30    + int2d(TH)(
31        - V
32    )
33    + int1d(TH, inside)(
34          lambda*V
35    )
36    + on(outside, U= 0 )
37    ;
38
39problem pb (u, v, init=i, solver=Cholesky)
40    = int2d(th)(
41          dx(u)*dx(v)
42        + dy(u)*dy(v)
43    )
44    + int2d(th)(
45        - v
46    )
47    + int1d(th, inside)(
48        - lambda*v
49    )
50    + on(outside, u=0)
51    ;
52
53for (i = 0; i < 10; i++){
54    // Solve
55    PB;
56    pb;
57    lambda = lambda - (u-U)/2;
58
59    // Plot
60    plot(U,u,wait=true);
61}
62
63// Plot
64plot(U, u); Fig. 171 Isovalues of the solution at iteration 0 without overlapping Fig. 172 Isovalues of the solution at iteration 9 without overlapping

To solve $$-\Delta u =f \;\mbox{in}\;\Omega=\Omega_1\cup\Omega_2\quad u|_\Gamma=0$$ the Schwarz algorithm for domain decomposition without overlapping runs like this

Let introduce $$\Gamma_i$$ is common the boundary of $$\Omega_1$$ and $$\Omega_2$$ and $$\Gamma_e^i= \partial \Omega_i \setminus \Gamma_i$$.

The problem find $$\lambda$$ such that $$(u_1|_{\Gamma_i}=u_2|_{\Gamma_i})$$ where $$u_i$$ is solution of the following Laplace problem:

$-\Delta u_i=f\;\mbox{in}\;\Omega_i\quad u_i|_{\Gamma_i}=\lambda \quad u_i|_{\Gamma_e^i} = 0$

The version of this example uses the Shur complement. The problem on the border is solved by a conjugate gradient method.

Tip

First, we construct the two domains:

 1// Parameters
2int inside = 2; int outside = 1; int n = 4;
3
4// Mesh
5border Gamma1(t=1, 2){x=t; y=0; label=outside;}
6border Gamma2(t=0, 1){x=2; y=t; label=outside;}
7border Gamma3(t=2, 0){x=t; y=1; label=outside;}
8border GammaInside(t=1, 0){x=1-t; y=t; label=inside;}
9border GammaArc(t=pi/2, 2*pi){x=cos(t); y=sin(t); label=outside;}
10mesh Th1 = buildmesh(Gamma1(5*n) + Gamma2(5*n) + GammaInside(5*n) + Gamma3(5*n));
11mesh Th2 = buildmesh(GammaInside(-5*n) + GammaArc(25*n));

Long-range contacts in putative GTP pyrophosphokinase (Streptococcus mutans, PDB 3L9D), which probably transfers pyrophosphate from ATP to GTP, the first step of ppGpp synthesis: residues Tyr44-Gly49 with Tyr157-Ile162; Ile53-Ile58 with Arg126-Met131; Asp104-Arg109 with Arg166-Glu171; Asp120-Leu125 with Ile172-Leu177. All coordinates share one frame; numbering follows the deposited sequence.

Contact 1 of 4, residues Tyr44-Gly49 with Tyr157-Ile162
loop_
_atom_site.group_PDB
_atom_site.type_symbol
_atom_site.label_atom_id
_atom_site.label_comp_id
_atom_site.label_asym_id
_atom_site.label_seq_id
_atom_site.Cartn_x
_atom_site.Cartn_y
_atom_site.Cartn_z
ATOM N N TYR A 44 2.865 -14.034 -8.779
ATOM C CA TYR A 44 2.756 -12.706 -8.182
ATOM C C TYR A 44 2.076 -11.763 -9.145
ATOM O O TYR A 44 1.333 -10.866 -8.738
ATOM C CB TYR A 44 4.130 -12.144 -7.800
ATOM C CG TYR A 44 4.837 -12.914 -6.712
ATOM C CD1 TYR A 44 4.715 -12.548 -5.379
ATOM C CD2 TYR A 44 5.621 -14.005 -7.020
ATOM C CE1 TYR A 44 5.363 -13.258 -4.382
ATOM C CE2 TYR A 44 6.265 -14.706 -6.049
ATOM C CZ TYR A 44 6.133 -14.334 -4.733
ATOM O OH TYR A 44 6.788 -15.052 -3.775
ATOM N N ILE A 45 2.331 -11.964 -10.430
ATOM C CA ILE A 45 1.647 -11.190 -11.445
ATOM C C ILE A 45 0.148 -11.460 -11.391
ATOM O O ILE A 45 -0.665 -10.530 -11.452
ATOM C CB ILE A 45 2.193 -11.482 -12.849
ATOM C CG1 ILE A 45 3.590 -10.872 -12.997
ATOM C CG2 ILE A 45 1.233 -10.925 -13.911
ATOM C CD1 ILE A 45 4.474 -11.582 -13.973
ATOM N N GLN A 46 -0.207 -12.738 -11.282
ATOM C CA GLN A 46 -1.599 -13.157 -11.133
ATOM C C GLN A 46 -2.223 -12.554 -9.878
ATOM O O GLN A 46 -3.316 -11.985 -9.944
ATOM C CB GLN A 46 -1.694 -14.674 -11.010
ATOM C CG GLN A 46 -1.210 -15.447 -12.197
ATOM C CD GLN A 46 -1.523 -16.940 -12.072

12plot(Th1, Th2);


Now, define the finite element spaces:

1// Fespace
2fespace Vh1(Th1, P1);
3Vh1 u1, v1;
4Vh1 lambda;
5Vh1 p=0;
6
7fespace Vh2(Th2,P1);
8Vh2 u2, v2;


Note

It is impossible to define a function just on a part of boundary, so the $$\lambda$$ function must be defined on the all domain $$\Omega_1$$ such as:

1Vh1 lambda;


The two Poisson’s problems:

 1problem Pb1 (u1, v1, init=i, solver=Cholesky)
2    = int2d(Th1)(
3          dx(u1)*dx(v1)
4        + dy(u1)*dy(v1)
5    )
6    + int2d(Th1)(
7        - v1
8    )
9    + int1d(Th1, inside)(
10          lambda*v1
11    )
12    + on(outside, u1=0)
13    ;
14
15problem Pb2 (u2, v2, init=i, solver=Cholesky)
16    = int2d(Th2)(
17          dx(u2)*dx(v2)
18        + dy(u2)*dy(v2)
19    )
20    + int2d(Th2)(
21        - v2
22    )
23    + int1d(Th2, inside)(
24        - lambda*v2
25    )
26    + on(outside, u2=0)
27    ;


And, we define a border matrix, because the $$\lambda$$ function is none zero inside the domain $$\Omega_1$$:

1varf b(u2, v2, solver=CG) = int1d(Th1, inside)(u2*v2);
2matrix B = b(Vh1, Vh1, solver=CG);


The boundary problem function,

$\lambda \longrightarrow \int_{\Gamma_i }(u_1-u_2) v_{1}$
 1// Boundary problem function
2func real[int] BoundaryProblem (real[int] &l){
3   lambda[] = l; //make FE function form l
4   Pb1;
5   Pb2;
6   i++; //no refactorization i != 0
7   v1 = -(u1-u2);
8   lambda[] = B*v1[];
9   return lambda[];
10}


Note

The difference between the two notations v1 and v1[] is: v1 is the finite element function and v1[] is the vector in the canonical basis of the finite element function v1.

1// Solve
2real cpu=clock();
3LinearCG(BoundaryProblem, p[], eps=1.e-6, nbiter=100);
4//compute the final solution, because CG works with increment
5BoundaryProblem(p[]); //solve again to have right u1, u2
6
7// Display & Plot
8cout << " -- CPU time schwarz-gc:" << clock()-cpu << endl;
9plot(u1, u2);